Three hundred thousand people in West Virginia face a fifth day without drinking water from their taps after the leak of a coal-treatment chemical contaminated supplies in the Charleston region, Bloomberg reports.
But Gov. Earl Ray Tomblin said Sunday there’s a “light at the end of the tunnel” and things are “trending in the right direction” after tests showed low levels of contamination from 4-methylcyclohexane methanol, the news service reports.
The accident has prompted bottled-water distribution because residents cannot use tap water for drinking, bathing, and other needs.
The Wall Street Journal has a front-page story that says the Freedom Industries chemical-storage site that leaked operated with almost no state and local monitoring.
And the chemical that spilled into the Elk River from the company’s Charleston facility “isn’t closely tracked by federal programs,” the paper reports.
The accident is also reigniting calls for Congress to toughen federal regulation of chemicals and industry testing requirements.
Legislation to strengthen the Toxic Substances Control Act has languished for years on Capitol Hill.
Environmental Defense Fund scientists, in a weekend blog post, said the spill reveals the “epic failure” of the law passed in the mid-1970s.
“What is particularly maddening and outrageous is that no one — not local or state officials, not the company that owns the storage tank, not the federal government — can say anything even close to definitive about what risk the chemical poses to people, even in the short term, let alone over time,” EDF’s Richard Denison and Jennifer McPartland write.
“And that’s where the failures of TSCA come into sharp focus,” their post states.
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"The U.S. has invested 16 years and more than $70 billion to train Afghan security forces, but the effort has been undermined by poor planning, training and oversight, a government watchdog said in a report Thursday. The 259-page report by the Special Inspector General for Afghanistan Reconstruction, or Sigar, offered a critical assessment of one of the top goals of the U.S. effort in Afghanistan—to train local forces so they can secure Afghanistan on their own. The report details how unprepared the U.S. was to train local forces when the war began in 2001 and concludes many of the problems that hampered the early days of the war still exist."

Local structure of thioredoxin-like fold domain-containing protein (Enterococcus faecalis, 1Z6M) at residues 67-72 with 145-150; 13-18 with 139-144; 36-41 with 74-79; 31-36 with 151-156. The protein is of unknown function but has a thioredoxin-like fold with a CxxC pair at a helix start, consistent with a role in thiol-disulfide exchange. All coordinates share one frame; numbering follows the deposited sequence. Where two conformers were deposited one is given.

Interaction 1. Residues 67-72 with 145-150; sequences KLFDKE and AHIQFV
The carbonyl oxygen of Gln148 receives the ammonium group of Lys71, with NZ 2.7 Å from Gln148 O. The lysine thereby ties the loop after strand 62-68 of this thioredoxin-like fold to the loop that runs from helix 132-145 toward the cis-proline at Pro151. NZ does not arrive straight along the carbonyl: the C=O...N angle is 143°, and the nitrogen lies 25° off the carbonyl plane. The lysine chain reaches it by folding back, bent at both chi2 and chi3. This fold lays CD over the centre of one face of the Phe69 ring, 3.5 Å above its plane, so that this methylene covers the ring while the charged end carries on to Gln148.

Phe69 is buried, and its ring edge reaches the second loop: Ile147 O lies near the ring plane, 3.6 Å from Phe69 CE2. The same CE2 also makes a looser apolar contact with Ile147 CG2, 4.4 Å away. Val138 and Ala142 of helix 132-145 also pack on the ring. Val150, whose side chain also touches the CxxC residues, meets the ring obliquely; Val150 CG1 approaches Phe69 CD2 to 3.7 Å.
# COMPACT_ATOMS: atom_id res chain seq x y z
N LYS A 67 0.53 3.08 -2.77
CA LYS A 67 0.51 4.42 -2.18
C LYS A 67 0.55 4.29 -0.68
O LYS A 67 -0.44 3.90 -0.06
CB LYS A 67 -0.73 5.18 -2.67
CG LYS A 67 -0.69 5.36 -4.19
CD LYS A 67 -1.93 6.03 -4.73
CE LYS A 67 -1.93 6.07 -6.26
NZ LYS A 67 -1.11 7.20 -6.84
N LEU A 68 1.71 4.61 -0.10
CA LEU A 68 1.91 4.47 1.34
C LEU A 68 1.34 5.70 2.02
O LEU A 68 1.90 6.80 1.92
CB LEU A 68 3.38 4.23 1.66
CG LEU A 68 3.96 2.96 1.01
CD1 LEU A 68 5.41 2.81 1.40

In 2009, the Federal Aviation Administration warned that individuals with terrorist ties were licensed to fly or repair planes. Years later, it is still a problem. Researcher Mark Schiffer found several known terrorists have FAA licenses when testing an algorithm on public records. Part of the problem is the FAA does not use photos on licenses and does not completely vet information. But they claim pilot certificates are to show the pilot's training level—not security—and pilots have to have government-issued IDs.
"Presidential son-in-law and senior adviser Jared Kushner has corresponded with other administration officials about White House matters through a private email account set up during the transition last December, part of a larger pattern of Trump administration aides using personal email accounts for government business." His lawyer said Kushner and his colleagues usually forwarded news articles or political commentaries.
"President Trump will meet with major GOP donors for a private dinner on Tuesday in New York as part of a fundraising effort for the Republican National Committee, according to three people briefed on his plans." Trump is expected to talk about the party's agenda on the Hill and the midterm elections.